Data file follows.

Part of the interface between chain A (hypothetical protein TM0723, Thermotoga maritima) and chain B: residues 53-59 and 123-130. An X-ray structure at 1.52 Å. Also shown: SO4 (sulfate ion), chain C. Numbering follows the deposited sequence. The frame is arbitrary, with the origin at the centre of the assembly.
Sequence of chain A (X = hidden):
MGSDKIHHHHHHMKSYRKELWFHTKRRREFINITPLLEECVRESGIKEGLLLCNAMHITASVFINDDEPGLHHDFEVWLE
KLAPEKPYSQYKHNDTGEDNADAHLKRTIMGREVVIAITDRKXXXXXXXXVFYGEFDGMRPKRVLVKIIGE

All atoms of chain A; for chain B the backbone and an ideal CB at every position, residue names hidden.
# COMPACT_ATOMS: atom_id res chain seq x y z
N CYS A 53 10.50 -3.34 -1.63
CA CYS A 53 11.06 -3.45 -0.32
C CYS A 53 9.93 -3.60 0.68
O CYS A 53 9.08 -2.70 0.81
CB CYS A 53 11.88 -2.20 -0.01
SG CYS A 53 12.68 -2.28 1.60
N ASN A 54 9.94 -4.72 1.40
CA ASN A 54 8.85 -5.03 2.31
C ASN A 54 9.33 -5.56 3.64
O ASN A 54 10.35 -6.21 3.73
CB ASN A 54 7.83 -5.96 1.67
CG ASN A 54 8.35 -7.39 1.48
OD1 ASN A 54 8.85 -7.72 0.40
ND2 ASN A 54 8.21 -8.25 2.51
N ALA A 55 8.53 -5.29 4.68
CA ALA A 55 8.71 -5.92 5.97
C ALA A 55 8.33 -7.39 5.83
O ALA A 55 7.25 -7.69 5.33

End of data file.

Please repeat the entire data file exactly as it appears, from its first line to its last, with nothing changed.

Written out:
Part of the interface between chain A (hypothetical protein TM0723, Thermotoga maritima) and chain B: residues 53-59 and 123-130. An X-ray structure at 1.52 Å. Also shown: SO4 (sulfate ion), chain C. Numbering follows the deposited sequence. The frame is arbitrary, with the origin at the centre of the assembly.
Sequence of chain A (X = hidden):
MGSDKIHHHHHHMKSYRKELWFHTKRRREFINITPLLEECVRESGIKEGLLLCNAMHITASVFINDDEPGLHHDFEVWLE
KLAPEKPYSQYKHNDTGEDNADAHLKRTIMGREVVIAITDRKXXXXXXXXVFYGEFDGMRPKRVLVKIIGE

All atoms of chain A; for chain B the backbone and an ideal CB at every position, residue names hidden.
# COMPACT_ATOMS: atom_id res chain seq x y z
N CYS A 53 10.50 -3.34 -1.63
CA CYS A 53 11.06 -3.45 -0.32
C CYS A 53 9.93 -3.60 0.68
O CYS A 53 9.08 -2.70 0.81
CB CYS A 53 11.88 -2.20 -0.01
SG CYS A 53 12.68 -2.28 1.60
N ASN A 54 9.94 -4.72 1.40
CA ASN A 54 8.85 -5.03 2.31
C ASN A 54 9.33 -5.56 3.64
O ASN A 54 10.35 -6.21 3.73
CB ASN A 54 7.83 -5.96 1.67
CG ASN A 54 8.35 -7.39 1.48
OD1 ASN A 54 8.85 -7.72 0.40
ND2 ASN A 54 8.21 -8.25 2.51
N ALA A 55 8.53 -5.29 4.68
CA ALA A 55 8.71 -5.92 5.97
C ALA A 55 8.33 -7.39 5.83
O ALA A 55 7.25 -7.69 5.33